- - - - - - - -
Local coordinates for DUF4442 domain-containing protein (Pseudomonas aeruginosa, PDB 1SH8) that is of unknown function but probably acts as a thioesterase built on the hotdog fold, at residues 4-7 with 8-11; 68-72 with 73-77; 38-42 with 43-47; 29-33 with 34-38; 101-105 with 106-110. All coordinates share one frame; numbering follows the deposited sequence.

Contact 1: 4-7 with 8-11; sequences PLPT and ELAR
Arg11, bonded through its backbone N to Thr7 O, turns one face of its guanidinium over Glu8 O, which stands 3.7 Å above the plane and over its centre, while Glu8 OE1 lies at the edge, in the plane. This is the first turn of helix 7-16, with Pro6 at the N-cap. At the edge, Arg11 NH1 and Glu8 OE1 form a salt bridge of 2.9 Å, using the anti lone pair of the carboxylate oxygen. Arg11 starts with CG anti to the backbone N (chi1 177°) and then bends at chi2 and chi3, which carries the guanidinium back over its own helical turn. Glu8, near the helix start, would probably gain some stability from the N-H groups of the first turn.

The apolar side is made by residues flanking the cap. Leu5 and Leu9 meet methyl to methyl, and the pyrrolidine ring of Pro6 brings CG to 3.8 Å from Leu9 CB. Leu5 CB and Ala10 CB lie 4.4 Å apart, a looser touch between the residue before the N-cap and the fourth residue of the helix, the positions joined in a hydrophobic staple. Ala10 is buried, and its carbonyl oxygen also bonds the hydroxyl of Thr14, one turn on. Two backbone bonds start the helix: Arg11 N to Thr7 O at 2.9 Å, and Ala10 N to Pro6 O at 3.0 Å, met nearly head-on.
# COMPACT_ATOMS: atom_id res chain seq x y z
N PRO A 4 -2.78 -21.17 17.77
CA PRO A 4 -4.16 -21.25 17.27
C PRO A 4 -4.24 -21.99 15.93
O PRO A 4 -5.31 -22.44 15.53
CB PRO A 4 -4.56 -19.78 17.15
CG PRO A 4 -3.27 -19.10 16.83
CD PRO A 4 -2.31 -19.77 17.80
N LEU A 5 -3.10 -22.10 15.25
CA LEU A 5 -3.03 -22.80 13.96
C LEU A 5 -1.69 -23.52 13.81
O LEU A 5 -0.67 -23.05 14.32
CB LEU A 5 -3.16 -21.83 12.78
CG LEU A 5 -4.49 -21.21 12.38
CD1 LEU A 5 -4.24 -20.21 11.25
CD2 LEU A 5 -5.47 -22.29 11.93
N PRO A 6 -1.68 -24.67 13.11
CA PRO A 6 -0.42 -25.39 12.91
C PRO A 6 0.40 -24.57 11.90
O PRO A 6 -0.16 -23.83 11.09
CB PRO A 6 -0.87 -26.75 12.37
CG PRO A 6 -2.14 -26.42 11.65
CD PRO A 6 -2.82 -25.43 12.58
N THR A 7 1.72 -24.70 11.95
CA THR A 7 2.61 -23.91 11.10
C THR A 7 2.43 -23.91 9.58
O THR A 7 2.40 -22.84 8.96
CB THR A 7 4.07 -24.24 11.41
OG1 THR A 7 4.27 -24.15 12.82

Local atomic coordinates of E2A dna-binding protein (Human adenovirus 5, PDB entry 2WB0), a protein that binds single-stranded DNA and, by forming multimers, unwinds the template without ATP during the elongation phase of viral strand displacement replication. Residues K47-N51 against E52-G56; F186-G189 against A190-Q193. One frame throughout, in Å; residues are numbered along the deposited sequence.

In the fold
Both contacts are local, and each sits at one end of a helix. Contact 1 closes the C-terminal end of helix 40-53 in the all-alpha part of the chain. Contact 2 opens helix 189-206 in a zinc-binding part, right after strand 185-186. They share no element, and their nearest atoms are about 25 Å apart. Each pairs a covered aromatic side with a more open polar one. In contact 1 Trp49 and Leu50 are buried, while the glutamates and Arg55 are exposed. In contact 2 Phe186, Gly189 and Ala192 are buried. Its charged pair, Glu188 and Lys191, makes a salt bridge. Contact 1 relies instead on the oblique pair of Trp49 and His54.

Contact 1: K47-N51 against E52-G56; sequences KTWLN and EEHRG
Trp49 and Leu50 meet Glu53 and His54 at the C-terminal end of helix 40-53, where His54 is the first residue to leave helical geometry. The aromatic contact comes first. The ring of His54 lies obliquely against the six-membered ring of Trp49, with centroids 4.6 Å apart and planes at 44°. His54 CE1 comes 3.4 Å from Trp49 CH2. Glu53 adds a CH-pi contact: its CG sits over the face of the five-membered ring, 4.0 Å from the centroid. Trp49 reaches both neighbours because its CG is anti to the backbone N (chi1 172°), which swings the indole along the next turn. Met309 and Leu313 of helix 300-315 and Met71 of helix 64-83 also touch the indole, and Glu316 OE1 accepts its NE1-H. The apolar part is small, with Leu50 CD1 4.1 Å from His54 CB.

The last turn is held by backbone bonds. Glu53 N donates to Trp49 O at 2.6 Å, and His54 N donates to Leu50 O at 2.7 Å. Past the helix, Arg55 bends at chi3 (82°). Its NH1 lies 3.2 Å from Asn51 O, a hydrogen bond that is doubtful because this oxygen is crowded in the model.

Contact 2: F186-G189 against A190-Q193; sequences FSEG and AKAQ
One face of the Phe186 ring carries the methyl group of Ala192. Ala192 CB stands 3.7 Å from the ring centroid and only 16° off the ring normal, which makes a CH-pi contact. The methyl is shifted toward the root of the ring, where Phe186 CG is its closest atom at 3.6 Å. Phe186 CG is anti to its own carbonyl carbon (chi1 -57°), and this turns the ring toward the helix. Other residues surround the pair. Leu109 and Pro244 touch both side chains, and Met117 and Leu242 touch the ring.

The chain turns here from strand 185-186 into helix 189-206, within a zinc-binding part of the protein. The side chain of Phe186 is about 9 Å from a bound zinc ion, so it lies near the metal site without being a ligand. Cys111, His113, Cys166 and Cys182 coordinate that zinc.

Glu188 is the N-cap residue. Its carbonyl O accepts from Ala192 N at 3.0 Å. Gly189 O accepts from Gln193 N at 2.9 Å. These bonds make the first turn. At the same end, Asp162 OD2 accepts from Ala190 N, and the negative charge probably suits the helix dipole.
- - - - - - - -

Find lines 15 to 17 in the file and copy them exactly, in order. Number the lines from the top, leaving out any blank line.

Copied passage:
C LEU A 5 -1.69 -23.52 13.81
O LEU A 5 -0.67 -23.05 14.32
CB LEU A 5 -3.16 -21.83 12.78